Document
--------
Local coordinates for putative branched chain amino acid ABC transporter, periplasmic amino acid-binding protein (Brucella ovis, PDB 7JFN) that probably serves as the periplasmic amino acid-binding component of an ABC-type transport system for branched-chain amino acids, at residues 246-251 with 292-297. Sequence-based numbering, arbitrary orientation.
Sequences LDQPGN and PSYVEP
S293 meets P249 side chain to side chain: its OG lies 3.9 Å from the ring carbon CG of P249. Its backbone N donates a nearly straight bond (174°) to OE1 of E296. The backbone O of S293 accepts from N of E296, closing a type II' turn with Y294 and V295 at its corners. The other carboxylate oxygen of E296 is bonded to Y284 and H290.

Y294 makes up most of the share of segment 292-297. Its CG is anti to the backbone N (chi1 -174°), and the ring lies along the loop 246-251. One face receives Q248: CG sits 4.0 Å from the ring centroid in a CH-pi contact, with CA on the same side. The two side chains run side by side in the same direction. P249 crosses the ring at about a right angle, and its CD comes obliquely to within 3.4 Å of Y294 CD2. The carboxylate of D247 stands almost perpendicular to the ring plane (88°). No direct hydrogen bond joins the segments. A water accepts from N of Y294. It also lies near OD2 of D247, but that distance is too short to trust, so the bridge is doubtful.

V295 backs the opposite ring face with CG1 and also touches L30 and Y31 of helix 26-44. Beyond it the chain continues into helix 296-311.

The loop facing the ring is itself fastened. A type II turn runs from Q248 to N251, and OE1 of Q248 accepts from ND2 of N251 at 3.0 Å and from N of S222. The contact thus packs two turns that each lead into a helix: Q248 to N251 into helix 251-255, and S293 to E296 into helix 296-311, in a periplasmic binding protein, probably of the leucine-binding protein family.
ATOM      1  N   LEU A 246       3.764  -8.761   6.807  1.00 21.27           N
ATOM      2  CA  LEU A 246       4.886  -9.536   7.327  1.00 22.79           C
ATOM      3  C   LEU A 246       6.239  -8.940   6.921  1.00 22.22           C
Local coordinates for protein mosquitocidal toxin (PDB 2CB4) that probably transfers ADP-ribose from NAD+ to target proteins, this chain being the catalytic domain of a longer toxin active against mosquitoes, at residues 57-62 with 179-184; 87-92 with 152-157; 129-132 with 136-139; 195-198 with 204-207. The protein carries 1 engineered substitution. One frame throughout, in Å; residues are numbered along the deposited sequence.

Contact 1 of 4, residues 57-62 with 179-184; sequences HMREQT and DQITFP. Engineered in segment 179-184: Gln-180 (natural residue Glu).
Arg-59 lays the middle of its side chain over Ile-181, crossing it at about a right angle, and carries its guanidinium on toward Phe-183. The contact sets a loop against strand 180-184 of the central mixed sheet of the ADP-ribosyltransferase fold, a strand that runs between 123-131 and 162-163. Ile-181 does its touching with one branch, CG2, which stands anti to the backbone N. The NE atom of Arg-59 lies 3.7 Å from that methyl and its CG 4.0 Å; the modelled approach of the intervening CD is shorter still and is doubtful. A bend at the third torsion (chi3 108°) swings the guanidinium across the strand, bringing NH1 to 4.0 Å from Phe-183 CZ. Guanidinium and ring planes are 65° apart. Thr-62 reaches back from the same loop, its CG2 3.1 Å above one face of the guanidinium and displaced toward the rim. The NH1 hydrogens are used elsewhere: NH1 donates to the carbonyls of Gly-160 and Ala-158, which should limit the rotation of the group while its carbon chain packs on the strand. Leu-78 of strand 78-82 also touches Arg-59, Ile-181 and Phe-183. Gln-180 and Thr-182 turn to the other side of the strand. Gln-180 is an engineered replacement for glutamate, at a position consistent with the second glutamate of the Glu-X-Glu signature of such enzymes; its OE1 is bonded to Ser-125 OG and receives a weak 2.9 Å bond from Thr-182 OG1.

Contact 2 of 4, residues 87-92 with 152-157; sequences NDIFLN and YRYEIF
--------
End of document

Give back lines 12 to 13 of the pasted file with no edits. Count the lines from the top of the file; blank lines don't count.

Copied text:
Arg-59 lays the middle of its side chain over Ile-181, crossing it at about a right angle, and carries its guanidinium on toward Phe-183. The contact sets a loop against strand 180-184 of the central mixed sheet of the ADP-ribosyltransferase fold, a strand that runs between 123-131 and 162-163. Ile-181 does its touching with one branch, CG2, which stands anti to the backbone N. The NE atom of Arg-59 lies 3.7 Å from that methyl and its CG 4.0 Å; the modelled approach of the intervening CD is shorter still and is doubtful. A bend at the third torsion (chi3 108°) swings the guanidinium across the strand, bringing NH1 to 4.0 Å from Phe-183 CZ. Guanidinium and ring planes are 65° apart. Thr-62 reaches back from the same loop, its CG2 3.1 Å above one face of the guanidinium and displaced toward the rim. The NH1 hydrogens are used elsewhere: NH1 donates to the carbonyls of Gly-160 and Ala-158, which should limit the rotation of the group while its carbon chain packs on the strand. Leu-78 of strand 78-82 also touches Arg-59, Ile-181 and Phe-183. Gln-180 and Thr-182 turn to the other side of the strand. Gln-180 is an engineered replacement for glutamate, at a position consistent with the second glutamate of the Glu-X-Glu signature of such enzymes; its OE1 is bonded to Ser-125 OG and receives a weak 2.9 Å bond from Thr-182 OG1.

Contact 2 of 4, residues 87-92 with 152-157; sequences NDIFLN and YRYEIF